iCloud could be the name of Apple's new cloud storage system
Many tech giants have either launched, or are in the process of launching cloud-based storage services for music, media and documents. Fierce competition has moved to the digital world in regards to music especially, and none of the big players want to be left behind.
Amazon released its Cloud Drive and Cloud Player in March, which offers 5 GB of online storage for free. It also saves MP3's from Amazon's store automatically to the cloud along with other uploaded files like music, photos, movies and documents. Amazon customers can also upgrade to 20 GB for one year through the purchase of an MP3 album from Amazon.com. But Amazon encountered legal issues with record labels when it failed to obtain new licensing rights. Amazon has since met with these labels to discuss legal matters.
Google was expected to launch a cloud storage service as early as last Christmas, but held off due to its licensing-related search for a subscription service. Currently, Google is still in talks with Warner Music Group, EMI Group, Universal Music Group and Sony Music Entertainment. In addition, reports have noted that a change in upper management may be contributing to the delay. On April 1, Larry Page, co-founder of Google, became chief executive while Eric Schmidt was moved up to executive chairman.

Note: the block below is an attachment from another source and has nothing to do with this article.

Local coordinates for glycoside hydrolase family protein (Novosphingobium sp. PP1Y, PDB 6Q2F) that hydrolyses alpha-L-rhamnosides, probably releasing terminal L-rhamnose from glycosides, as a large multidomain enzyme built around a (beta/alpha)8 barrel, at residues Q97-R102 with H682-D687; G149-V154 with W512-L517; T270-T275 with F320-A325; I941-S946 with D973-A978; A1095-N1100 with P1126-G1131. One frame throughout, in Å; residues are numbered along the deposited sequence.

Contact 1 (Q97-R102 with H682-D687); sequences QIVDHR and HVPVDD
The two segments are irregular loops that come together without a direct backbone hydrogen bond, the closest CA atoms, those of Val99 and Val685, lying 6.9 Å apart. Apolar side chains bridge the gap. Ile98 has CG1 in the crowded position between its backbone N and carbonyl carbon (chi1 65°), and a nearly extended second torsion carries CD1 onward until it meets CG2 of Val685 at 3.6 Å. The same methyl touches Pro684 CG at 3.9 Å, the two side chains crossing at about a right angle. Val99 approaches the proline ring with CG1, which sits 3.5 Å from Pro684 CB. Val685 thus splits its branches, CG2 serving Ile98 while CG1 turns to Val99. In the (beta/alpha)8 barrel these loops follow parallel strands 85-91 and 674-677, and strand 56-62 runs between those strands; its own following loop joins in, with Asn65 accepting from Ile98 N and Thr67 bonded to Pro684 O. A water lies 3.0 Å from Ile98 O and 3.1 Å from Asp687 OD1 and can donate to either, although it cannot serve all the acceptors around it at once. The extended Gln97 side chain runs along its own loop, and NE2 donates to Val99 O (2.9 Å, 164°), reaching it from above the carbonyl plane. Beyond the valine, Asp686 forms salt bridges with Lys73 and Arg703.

Now, Apple is stepping into the cloud storage ring with a completed online music storage locker that reportedly will be released before Google's cloud system, and reports are saying that Apple will call it iCloud. This tip comes from the rumor that Apple may be the recent buyer of the domain iCloud.com.
Apple's online music storage system will allow iTunes users to store music on a remote server and access it from several different devices.
ICloud.com was originally owned by Xcerion, which is a Sweden-based desktop-as-a-service company. Recently, Xcerion renamed its service CloudMe and bought the domain CloudMe.com on April 5.
The anonymous source, who is close to Xcerion, said Apple bought the domain iCloud.com from Xcerion for $4.5 million.
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